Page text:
But today, fifteen years after his death, I feel nothing for him but contempt. The family jewels were safe, but his son, me, grew to hate his fair-minded lies. The dead bolts and the self-righteous smirks of co-called compassion. By 1975, the rule was no Afro-Americans allowed in the yard. Things were changing.
1971. Yes, it was a big year in some respects. Richard Nixon was still president and was thought to be doing a fine job. The anti-war movement was in high gear, of course, especially out in California, but I never saw one of those demonstrations in Memphis. Elvis was still alive, although he didn’t have long. Martin Luther King had been killed a few years earlier and I remember all that rather vividly. My next-door neighbors’ kid, Curtis, shouted out, “They got the nigger,” but I hadn’t known who that was. I would have been 13 in 1968, but I could just as well have been nine.
I remember nine. Nine is key. At nine, one is too young to masturbate. At nine, there are no girls. Nine was great because at nine, one has very little to think about. I had no ambitions. At most, I regretted missing an episode of Batman. At most, I was sorry not to have been picked for the kickball team. At most, I didn’t like one of my Christmas presents.
Nine was a time of mutual admiration. My parents thought the world of me, and I thought the same of them. In fact, I thought Dad was great. Mom, too, had my admiration…to a point. (I was a bit more critical of her.) Soon, she would lose my respect, but at nine, she was still A-OK by me. One’s parents can do little wrong in the eyes of a boy before he’s ten.
We openly praised our parents. I can remember lying, bragging about their accomplishments. Father, I said, could fly. He could eat kryptonite. He could turn clay into gold. He was a god. My friend Nathan’s father was pretty great, too. We were proud. Today, by nine, boys are trained at school to call 911 when their fathers hit them. One blow and the kids are instructed to pick up the phone, as were the children of the U.S.S.R. Not in my time. Adults stuck together. The principal at my school paddled my rear and then told my father who hit me again and laughed. The cops always sided with our parents. We kept things to ourselves. We whispered about sex. No one distributed condoms. They confiscated them. At nine, all was well. It was assumed we were innocent. Most of us wanted to marry our mommies. Daddy stood in the way, but we didn’t know why. The high point of the day was an after-school popsicle. We caught guppies at the edge of the neighborhood pond. We shoplifted Beatles cards at Woolworth’s.
In that fateful year, 1971, it is true that the President himself never seemed very happy. Nor did it turn out that Elvis was, which came as a surprise. I figured then that if you had a lot of money and could buy just about anything, you must be among the happiest in the world. As far as I was concerned, happiness had everything to do with money. I figured the more you had of it, the better off you’d be.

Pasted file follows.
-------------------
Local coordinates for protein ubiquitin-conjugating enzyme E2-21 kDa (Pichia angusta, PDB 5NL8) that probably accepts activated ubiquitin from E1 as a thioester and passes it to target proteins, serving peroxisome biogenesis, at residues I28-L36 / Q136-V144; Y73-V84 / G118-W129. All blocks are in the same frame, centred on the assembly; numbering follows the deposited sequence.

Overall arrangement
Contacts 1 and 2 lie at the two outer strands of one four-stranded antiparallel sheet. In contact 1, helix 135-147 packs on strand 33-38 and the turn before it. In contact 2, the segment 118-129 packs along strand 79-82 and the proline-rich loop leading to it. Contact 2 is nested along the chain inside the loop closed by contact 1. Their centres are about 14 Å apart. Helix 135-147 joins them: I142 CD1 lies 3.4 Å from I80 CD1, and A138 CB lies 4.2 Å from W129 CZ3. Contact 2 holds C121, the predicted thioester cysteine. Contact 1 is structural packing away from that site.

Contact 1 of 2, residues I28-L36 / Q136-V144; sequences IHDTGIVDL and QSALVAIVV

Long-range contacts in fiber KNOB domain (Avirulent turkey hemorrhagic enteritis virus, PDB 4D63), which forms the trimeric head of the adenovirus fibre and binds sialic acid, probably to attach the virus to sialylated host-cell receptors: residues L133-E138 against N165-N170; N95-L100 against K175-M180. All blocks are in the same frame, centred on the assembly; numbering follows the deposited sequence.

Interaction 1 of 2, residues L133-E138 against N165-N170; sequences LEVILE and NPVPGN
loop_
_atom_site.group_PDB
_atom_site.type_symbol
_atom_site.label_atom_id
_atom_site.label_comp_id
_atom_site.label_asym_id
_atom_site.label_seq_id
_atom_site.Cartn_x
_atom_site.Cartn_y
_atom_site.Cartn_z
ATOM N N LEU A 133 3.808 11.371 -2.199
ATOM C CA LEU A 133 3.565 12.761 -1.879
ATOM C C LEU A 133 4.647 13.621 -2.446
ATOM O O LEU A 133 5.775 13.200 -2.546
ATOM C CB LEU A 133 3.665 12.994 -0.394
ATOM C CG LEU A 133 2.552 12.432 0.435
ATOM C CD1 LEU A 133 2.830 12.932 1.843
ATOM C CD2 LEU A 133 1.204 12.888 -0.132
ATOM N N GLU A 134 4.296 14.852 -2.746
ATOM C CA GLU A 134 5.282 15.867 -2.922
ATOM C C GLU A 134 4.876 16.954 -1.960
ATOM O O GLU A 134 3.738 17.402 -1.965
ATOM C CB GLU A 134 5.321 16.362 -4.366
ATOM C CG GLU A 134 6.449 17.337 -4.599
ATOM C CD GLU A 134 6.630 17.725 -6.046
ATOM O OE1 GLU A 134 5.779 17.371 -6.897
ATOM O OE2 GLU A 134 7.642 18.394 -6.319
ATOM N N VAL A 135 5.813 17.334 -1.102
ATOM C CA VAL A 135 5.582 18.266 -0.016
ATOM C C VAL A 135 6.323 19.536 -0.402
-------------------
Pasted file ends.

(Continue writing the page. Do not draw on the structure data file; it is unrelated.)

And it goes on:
I’d become a consumer by 1967. Like those women appearing with alarming frequency on the cover of the National Enquirer who tell of having been penetrated by aliens with laser probes and sucked dry whilst hurtling through outer space at the speed of light, I remember the exact time of my induction into the consumer hall of fame.
I lost my innocence when I bought my first Beatles’ wig. That and a stick of bubble gum accompanied by playing cards backed by pictures of the Monkees. I remember the day I told my mother I’d rather die than miss an episode of Batman. From then on, all I thought of was things I had to have.
I remember the frenzy of desire. I want, I want, I demand. I’d shake and foam at the mouth. I’d pout. I’d sulk. I’d turn red in the face and refuse to breathe until I got my way. I did, in short, exactly what I’d been told to do by my instructors on my favorite shows: the M.C. of the children’s hour, Happy Hal, who taught us all to want a Slinky as badly as I might now dream of receiving a masterful blowjob.
Birthday presents of boys’ underwear didn’t quite cut it. That’s what I got for being born one week before classes started in the early fall. Birthday shopping got all mixed up with fall specials. Notebooks, Flintstones lunch pails, and Crayola crayon sets dominated Mother’s shopping list, never mind the recoiling bazooka and the cheesy hockey set that shimmied and blinked when plugged in. There was no Toys R’ Us on the agenda. It was Woolworth’s all the way, down aisle six, where back-to-school specials were displayed in 12-inch, yellow block-lettering, hanging by a string from the ceiling. I looked up and saw myself strung up, left dangling by a set of jump ropes as jacks and lint fell from my pockets. I even wet my pants.